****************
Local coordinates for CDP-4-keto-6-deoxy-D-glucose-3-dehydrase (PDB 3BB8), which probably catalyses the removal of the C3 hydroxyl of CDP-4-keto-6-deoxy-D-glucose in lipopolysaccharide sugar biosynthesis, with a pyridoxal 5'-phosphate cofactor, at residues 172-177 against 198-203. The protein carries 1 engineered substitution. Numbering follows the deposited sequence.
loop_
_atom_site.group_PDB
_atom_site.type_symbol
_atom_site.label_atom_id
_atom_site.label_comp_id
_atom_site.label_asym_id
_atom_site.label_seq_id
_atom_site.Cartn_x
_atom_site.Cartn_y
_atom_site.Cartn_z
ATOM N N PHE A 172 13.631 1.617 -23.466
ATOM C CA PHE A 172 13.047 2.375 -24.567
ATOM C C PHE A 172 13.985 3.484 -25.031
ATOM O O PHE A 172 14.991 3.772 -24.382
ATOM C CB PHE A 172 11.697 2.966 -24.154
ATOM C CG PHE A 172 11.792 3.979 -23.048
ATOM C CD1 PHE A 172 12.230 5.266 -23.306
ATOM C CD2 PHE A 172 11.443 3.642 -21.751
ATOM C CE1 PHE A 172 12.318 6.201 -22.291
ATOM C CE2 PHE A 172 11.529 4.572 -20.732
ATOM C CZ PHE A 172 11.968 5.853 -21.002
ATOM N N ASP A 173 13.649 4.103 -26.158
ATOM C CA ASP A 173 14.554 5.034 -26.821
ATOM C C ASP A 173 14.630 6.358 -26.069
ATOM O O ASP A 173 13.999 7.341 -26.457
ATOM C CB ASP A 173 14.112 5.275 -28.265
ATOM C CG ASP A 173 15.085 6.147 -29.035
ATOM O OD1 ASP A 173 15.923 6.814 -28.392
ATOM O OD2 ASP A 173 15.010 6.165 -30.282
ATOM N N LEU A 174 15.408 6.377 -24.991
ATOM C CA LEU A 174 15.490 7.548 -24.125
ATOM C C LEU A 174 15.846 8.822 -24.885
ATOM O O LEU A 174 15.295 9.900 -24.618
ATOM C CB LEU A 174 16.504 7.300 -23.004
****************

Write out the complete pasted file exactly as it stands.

Local coordinates for CDP-4-keto-6-deoxy-D-glucose-3-dehydrase (PDB 3BB8), which probably catalyses the removal of the C3 hydroxyl of CDP-4-keto-6-deoxy-D-glucose in lipopolysaccharide sugar biosynthesis, with a pyridoxal 5'-phosphate cofactor, at residues 172-177 against 198-203. The protein carries 1 engineered substitution. Numbering follows the deposited sequence.
loop_
_atom_site.group_PDB
_atom_site.type_symbol
_atom_site.label_atom_id
_atom_site.label_comp_id
_atom_site.label_asym_id
_atom_site.label_seq_id
_atom_site.Cartn_x
_atom_site.Cartn_y
_atom_site.Cartn_z
ATOM N N PHE A 172 13.631 1.617 -23.466
ATOM C CA PHE A 172 13.047 2.375 -24.567
ATOM C C PHE A 172 13.985 3.484 -25.031
ATOM O O PHE A 172 14.991 3.772 -24.382
ATOM C CB PHE A 172 11.697 2.966 -24.154
ATOM C CG PHE A 172 11.792 3.979 -23.048
ATOM C CD1 PHE A 172 12.230 5.266 -23.306
ATOM C CD2 PHE A 172 11.443 3.642 -21.751
ATOM C CE1 PHE A 172 12.318 6.201 -22.291
ATOM C CE2 PHE A 172 11.529 4.572 -20.732
ATOM C CZ PHE A 172 11.968 5.853 -21.002
ATOM N N ASP A 173 13.649 4.103 -26.158
ATOM C CA ASP A 173 14.554 5.034 -26.821
ATOM C C ASP A 173 14.630 6.358 -26.069
ATOM O O ASP A 173 13.999 7.341 -26.457
ATOM C CB ASP A 173 14.112 5.275 -28.265
ATOM C CG ASP A 173 15.085 6.147 -29.035
ATOM O OD1 ASP A 173 15.923 6.814 -28.392
ATOM O OD2 ASP A 173 15.010 6.165 -30.282
ATOM N N LEU A 174 15.408 6.377 -24.991
ATOM C CA LEU A 174 15.490 7.548 -24.125
ATOM C C LEU A 174 15.846 8.822 -24.885
ATOM O O LEU A 174 15.295 9.900 -24.618
ATOM C CB LEU A 174 16.504 7.300 -23.004